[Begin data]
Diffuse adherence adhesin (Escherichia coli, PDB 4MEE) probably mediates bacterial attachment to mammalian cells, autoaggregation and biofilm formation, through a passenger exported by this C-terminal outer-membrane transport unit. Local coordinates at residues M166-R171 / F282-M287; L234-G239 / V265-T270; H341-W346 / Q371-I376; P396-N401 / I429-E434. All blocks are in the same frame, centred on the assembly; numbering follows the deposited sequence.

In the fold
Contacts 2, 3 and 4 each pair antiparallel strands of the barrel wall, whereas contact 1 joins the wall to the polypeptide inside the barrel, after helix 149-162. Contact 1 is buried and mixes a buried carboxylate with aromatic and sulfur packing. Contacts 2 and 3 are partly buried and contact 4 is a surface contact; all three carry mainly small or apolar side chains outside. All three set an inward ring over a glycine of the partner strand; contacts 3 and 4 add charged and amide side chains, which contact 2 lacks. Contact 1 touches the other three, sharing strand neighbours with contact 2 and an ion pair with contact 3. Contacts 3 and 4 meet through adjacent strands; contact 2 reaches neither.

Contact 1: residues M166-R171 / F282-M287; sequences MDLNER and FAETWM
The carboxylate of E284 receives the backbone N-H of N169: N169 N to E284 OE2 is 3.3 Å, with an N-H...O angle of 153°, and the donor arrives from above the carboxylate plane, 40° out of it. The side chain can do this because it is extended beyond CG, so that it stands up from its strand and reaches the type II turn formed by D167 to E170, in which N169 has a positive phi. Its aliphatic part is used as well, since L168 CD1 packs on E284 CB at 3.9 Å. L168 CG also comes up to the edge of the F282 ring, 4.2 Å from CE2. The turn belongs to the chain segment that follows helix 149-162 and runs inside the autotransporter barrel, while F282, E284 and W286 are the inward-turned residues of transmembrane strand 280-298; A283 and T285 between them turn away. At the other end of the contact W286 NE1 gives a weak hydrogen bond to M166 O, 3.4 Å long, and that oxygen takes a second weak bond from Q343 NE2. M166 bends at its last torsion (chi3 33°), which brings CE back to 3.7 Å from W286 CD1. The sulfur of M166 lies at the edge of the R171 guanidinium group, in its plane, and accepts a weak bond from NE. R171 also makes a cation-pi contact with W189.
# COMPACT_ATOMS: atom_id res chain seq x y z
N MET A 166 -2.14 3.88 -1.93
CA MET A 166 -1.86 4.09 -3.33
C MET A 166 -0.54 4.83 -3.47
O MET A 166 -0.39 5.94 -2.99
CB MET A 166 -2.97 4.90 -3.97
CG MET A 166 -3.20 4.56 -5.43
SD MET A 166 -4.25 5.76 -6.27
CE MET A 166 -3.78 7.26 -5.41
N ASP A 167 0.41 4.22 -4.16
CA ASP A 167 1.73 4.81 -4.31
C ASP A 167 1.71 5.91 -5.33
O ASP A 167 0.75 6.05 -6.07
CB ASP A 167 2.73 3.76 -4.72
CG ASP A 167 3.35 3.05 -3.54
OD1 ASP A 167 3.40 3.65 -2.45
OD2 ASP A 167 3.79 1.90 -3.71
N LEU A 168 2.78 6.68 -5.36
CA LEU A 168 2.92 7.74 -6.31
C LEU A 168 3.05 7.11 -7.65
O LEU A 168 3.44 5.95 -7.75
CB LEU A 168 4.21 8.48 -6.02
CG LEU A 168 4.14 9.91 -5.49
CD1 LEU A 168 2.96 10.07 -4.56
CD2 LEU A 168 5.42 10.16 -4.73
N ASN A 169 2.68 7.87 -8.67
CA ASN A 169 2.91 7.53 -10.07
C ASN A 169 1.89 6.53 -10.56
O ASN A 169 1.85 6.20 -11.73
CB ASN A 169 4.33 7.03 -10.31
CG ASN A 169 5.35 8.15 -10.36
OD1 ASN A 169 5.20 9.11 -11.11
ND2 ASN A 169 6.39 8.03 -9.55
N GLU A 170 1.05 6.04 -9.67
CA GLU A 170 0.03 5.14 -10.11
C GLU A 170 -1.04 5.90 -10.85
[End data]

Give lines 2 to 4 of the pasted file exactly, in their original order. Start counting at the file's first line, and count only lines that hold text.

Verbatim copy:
In the fold
Contacts 2, 3 and 4 each pair antiparallel strands of the barrel wall, whereas contact 1 joins the wall to the polypeptide inside the barrel, after helix 149-162. Contact 1 is buried and mixes a buried carboxylate with aromatic and sulfur packing. Contacts 2 and 3 are partly buried and contact 4 is a surface contact; all three carry mainly small or apolar side chains outside. All three set an inward ring over a glycine of the partner strand; contacts 3 and 4 add charged and amide side chains, which contact 2 lacks. Contact 1 touches the other three, sharing strand neighbours with contact 2 and an ion pair with contact 3. Contacts 3 and 4 meet through adjacent strands; contact 2 reaches neither.

Contact 1: residues M166-R171 / F282-M287; sequences MDLNER and FAETWM